Would you create more than one LLC for real estate investments?
I'm working on a business plan for a real estate investment company. I buy, hold, and manage rental properties. I'm thinking of creating a new LLC for each property but I'd like to manage them all under one central LLC. Do you think this is a good idea?
- 1 decade agoFavorite Answer
Greetings again Lacey, most of our investors do create an LLC for their investment property. Either after closing or before you should place the property in an LLC to separate yourself and your other assets from that liability.
Secondly the formation of an LLC makes it harder for the pesky tenants to track you down and annoy you, that is why you hire a property manager; like me!
There are two reasons to have more than one LLC.
Reason #1. Each LLC is a separate entity so if one is involved in litigation it should not endanger the others.
Reason #2. One of the most effective ways of limiting liability is for one LLC to own the assets and another to lease them from that LLC and operate the business from.
So, Lacey 1 LLC buys all the property. Lacey 2 LLC leases that property from Lacey 1 LLC and operates an rental property business.
The LLC that leases the property has no hard assets to take.
This gets pretty complicated at tax time, and also if you do something terribly egregious most judges and jury's will lump them all together anyway.
Better talk to an atty and a tax guy.
Most generally this is not the usual method, only people with extremely large assets tend to do this kind of deal. Several major corporations do things like this.
- 1 decade ago
Having a separate LLC for each property helps 2 ways: (1) it isolates liability -- if a property goes bad you can probably limit your exposure (but note that if you are going to borrow funds your lender might ask you to cross-collateralize and they'll be able to get at other properties and entities to the extent you agree to have those entities sign on to the same lending arrangement or if you provide guaranties), and (2) lets say you take outside investors or partners but you take different partners for different properties -- having a separate LLC for each property makes the arrangements easier.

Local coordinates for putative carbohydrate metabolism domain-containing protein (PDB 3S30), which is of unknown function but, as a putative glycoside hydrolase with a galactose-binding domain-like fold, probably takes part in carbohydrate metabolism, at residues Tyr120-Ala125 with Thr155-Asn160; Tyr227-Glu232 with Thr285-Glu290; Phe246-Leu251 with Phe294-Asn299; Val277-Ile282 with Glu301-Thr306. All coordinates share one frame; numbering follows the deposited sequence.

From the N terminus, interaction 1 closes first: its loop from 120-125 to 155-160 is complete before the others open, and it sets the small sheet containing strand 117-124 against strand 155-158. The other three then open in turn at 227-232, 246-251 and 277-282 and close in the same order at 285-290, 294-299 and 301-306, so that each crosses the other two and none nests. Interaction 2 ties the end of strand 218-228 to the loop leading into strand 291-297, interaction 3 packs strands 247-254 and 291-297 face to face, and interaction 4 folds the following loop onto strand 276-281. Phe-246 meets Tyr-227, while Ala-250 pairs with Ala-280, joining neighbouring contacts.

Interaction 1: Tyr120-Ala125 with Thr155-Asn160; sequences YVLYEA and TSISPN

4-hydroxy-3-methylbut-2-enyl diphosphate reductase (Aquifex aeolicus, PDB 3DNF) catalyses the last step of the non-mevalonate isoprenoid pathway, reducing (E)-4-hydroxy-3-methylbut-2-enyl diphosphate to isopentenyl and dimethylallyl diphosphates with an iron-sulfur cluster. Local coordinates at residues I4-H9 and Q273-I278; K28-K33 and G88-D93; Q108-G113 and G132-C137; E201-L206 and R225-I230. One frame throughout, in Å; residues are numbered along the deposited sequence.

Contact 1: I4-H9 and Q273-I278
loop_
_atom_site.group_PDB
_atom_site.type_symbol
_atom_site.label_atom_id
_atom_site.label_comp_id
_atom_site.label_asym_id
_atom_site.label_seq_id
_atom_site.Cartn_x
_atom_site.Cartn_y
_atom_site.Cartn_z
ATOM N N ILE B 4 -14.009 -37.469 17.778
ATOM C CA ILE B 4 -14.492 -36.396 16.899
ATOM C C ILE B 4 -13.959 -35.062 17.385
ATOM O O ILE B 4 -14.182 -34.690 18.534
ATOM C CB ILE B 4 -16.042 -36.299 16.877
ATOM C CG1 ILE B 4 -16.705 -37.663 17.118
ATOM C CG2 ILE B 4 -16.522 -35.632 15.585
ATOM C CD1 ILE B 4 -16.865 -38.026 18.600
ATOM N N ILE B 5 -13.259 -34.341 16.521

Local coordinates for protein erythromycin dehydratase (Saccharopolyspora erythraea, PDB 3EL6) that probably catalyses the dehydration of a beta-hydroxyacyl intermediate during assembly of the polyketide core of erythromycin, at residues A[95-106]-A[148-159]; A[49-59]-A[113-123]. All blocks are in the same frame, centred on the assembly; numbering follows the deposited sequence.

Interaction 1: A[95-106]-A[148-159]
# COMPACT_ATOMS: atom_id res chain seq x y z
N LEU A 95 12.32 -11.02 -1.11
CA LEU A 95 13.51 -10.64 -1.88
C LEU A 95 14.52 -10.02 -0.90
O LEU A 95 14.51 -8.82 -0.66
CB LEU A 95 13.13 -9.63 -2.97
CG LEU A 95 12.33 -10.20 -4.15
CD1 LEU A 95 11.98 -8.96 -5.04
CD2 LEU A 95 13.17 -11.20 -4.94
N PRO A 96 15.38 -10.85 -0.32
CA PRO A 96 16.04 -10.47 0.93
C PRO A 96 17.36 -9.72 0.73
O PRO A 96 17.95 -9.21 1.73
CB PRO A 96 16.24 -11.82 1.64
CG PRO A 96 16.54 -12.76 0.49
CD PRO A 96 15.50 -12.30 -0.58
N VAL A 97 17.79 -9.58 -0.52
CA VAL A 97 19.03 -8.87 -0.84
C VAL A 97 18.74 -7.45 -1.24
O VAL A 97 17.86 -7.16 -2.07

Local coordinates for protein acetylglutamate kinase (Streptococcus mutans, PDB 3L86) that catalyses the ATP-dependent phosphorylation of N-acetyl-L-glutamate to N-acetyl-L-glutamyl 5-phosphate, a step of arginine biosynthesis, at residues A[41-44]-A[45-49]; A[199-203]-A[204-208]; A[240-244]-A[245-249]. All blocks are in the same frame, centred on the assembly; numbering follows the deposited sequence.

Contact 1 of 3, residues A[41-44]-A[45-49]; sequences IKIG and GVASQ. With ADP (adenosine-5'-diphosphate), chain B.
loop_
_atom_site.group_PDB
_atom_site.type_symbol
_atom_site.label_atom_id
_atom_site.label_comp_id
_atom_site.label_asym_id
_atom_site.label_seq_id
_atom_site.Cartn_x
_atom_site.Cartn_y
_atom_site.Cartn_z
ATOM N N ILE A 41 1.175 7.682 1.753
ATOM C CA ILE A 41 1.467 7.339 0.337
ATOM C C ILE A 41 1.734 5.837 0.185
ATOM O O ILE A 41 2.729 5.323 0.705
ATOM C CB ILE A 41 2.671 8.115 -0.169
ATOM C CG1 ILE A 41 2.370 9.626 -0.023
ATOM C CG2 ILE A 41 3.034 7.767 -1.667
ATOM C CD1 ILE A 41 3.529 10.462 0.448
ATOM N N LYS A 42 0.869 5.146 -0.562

On the downside, (1) there is the added expense and organizational upkeep of additional entities and (2) you have to keep track of how much you are keeping at a particular LLC and how much you are distributing out to yourself or your management LLC -- keep too little there or fail to keep proper distinctions (lets say you just have one bank account and you just pay all expenses for both LLCs from that and you don't properly document distributions but just take whatever money you want from the property level LLC whenever you feel like it) and you open yourself up to an attack by creditors where they can "pierce the veil" and get at the higher level LLC or even you personally.
Also, lets assume that you have a management LLC ("A") which is a member of two LLCs ("B" and "C") which each are used to hold a single property. Remember that you can distribute funds from B to A or C to A and A can send money down to B or down to C relatively simply, but you can not exchange funds from B to C or C to B without having some separate loan documentation since B and C are separate entities from each other.
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- 1 decade ago
That the best idea Ive heard yet. That's exactly how it should always be done. If someone gets hurt in one of the buildings (LLC) they are limited to suing that building. I would consult with an attorney for the logistics.
- ♥uuɐuuǝɾ♥Lv 41 decade ago
I think it'll be a lot of work come tax time, since you'll have to file a return for each one, but it is a good way to keep track of them independently. I'd probably do it that way.
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- 5 years ago
First, find a securities attorney. What you are doing will be close to a security so you must be very very careful. Good luck, this is a great idea.
- Anonymous1 decade ago
I used to do insurance for a guy who did this for all his buildings. I thought it was a pretty sound idea.Source(s): http://ohio-insurance-forum.blogspot.com/
- Anonymous1 decade ago
Keeping them separate splits the liabilities. That way if one fails, it doesn't take the others down with it. ~